1958 was the first model year of the Chevrolet Impala, and after 60 years of production, the Chevy Impala is still as impressive as it was in its first year of production.
Introduction of the Impala
The first generation of the Impala was actually called the Chevy Bel Air Impala and it was a limited edition model of the Chevy Bel Air that was created to celebrate General Motors’ (GM) 50th anniversary.
The Bel Air Impala had top-of-the-line features and an iconic exterior look. The 1958 Chevy Bel Air Impala was available with as a hardtop coupe or as a convertible coupe, and like all 1958 Chevy models, the vehicle had a wider, lower and longer exterior design. The 1958 Chevy Bel Air Impala didn’t have the tailfins of the 1957 Chevy Bel Air, instead it had sculpted rear fenders with dummy rear fender scoops. Other notable exterior features include three taillamps and dual headlamps, which was the first time that was seen on the Bel Air.
The standard engine on the 1958 Chevy Bel Air Impala was equipped with a 283-cubic-inch V8 engine, but there was also an available 348-cubic-inch V8 engine.
Impala Makes a Name for Itself
Production of the Chevy Bel Air Impala was extremely fruitful for Chevrolet and in 1959, Chevrolet actually turned the Impala into a new model, and the 1959 and 1960 model year Impala models are second-generation models. The 1959 Chevy Impala was available in four body styles, a convertible coupe, hardtop coupe, four-door hardtop or four-door sedan. The second generation design had pronounced tail fins and dual headlamps. 1959 Chevy Impala models had a unique teardrop taillight design, but 1960 Impala models had three round tail lamps. Engines included a 235-cubic-inch, 283-cubic-inch or 348-cubic-inch engine.
In 1961, Chevy introduced the third-generation Chevy Impala and it was fairly different from the second-generation design because it was based off GM’s B Platform, as opposed to GM’s A Platform, which was used for the Bel Air Impala and 1959-1960 Impala. The new B Platform was boxier and had a more streamlined exterior design. 1961 was the first year the iconic “Super Sport” option, a performance option, was available on the Impala lineup.
The third-generation Impala was produced from 1961-1964 and it included six body styles, a two-door coupe, two-door convertible, two-door hardtop, four-door hardtop, four-door sedan and four-door station wagon. Engine options included a 230-cubic-inch, 283-cubic-inch, 327-cubic-inch, 348-cubic-inch, 409 cubic-inch engines, and 1963 Impala models were available with a 427 cubic-inch engine. The 427-cubic-inch engine was specially designed for drag racers and NASCAR.
Chevy released the fourth-generation Impala in 1965, and production continued until 1970. In 1965 the Impala set an all-time industry annual sales record of 1,000,000 units in the U.S. In 1965 the Chevy Impala had a new frame that was smaller, and Chevy also introduced the Chevy Impala Caprice, and it had upgraded features as well as features seen on the SS models. The fourth-generation Impala models were available in the same six body styles, and there were 10 engine options. In 1970, Chevy ended production of the Impala SS.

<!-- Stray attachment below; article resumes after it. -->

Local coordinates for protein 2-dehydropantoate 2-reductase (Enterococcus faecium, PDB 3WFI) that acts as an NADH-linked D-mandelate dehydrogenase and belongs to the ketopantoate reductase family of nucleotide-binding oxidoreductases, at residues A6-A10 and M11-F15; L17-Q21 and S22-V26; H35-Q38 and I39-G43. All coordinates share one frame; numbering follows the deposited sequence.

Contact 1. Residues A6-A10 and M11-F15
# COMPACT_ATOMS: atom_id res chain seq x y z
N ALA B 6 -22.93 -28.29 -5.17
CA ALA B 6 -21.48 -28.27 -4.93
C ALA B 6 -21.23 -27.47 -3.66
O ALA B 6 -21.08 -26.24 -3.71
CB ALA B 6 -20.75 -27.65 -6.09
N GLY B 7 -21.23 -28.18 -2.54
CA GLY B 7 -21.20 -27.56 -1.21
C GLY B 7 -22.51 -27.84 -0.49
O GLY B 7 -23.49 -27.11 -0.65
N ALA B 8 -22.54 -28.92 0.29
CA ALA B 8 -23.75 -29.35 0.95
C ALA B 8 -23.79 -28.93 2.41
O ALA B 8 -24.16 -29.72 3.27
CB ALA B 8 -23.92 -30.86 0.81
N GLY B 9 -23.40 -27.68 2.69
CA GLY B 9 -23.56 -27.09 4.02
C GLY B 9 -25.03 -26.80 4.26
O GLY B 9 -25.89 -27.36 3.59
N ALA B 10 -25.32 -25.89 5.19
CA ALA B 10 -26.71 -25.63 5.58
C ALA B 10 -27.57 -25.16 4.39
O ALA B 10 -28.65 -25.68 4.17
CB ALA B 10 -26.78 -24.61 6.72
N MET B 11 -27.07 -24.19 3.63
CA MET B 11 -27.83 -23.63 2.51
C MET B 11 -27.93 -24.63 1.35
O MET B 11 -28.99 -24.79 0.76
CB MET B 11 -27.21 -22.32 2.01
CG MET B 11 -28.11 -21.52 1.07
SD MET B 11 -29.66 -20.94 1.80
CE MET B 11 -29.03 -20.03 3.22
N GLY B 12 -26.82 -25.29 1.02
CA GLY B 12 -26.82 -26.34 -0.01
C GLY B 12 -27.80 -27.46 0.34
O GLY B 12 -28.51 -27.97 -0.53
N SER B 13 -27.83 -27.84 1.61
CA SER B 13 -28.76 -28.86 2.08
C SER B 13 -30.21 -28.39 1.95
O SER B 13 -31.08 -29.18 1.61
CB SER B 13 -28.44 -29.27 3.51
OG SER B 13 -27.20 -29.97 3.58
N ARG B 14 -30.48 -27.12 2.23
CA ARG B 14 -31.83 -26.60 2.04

From 1971-1976 Chevy produced the fifth-generation Chevy Impala. Fifth-generation models were available in six body styles, but the number of engine options decreased from 10 to five. In 1977, Chevy redesigned the Chevy Impala, and this became the sixth-generation Impala. Sixth-generation Impala models were smaller, and hardly recognizable in comparison to the original 1958 Bel Air Impala. Sixth-generation models were produced from 1977-1985, and after 1985, production of the Impala was put on pause.
The Impala went back into production in 1994 as the Chevy Impala SS. 1994 was the start of the seventh-generation models, and the Impala had a significantly different look, which is no surprise since it was almost a decade since the last Impala was produced. The seventh-generation Impala was equipped with a 5.7-liter engine and available in two body styles, a four-door sedan and four-door station wagon. In 1996, Chevy ended production of the seventh-generation Impala SS.
The eighth-generation Impala was produced from 2000-2005 and it looked significantly more modern than the previous generation design. Eighth generation models were only available with a sedan body, and there were two engine options, a 3.8-liter engine and a 3.4-liter engine. The eighth-generation Impala had a sleek front end design and a unique rear design that featured two seats of dual round tail lights.
2006 marked the beginning of the ninth-generation Impala design. Available from 2006-2016, ninth-generation Impala models were only available with a sedan body, however, Chevy increased the number of engine types to eight engines. The ninth-generation Impala had a completely redesigned front and rear.
Chevy Impala Today
Chevy introduced the tenth-generation Chevy Impala in 2014, and that is the same generation of the Impala models on the streets today (2018). The 2018 Chevy Impala is only available with one body style, which is a full-size sedan. The 2018 is available with two engines, a 3.6-liter engine and the 2.5-liter EcoTec3 engine. Tenth-generation Impala models have earned a number of awards including “2017 Best Large Car for the Money” from the U.S. News and World Report and “Best Full-Size Car” by Kelly Blue Book in 2017.
The Chevy Impala has gone through a number of changes, and today the Impala is a modern sedan that’s perfect for families and professionals. You can search Chevy Impala inventory online at Miami Lakes Chevrolet. We have plenty of Chevy Impala models to choose from.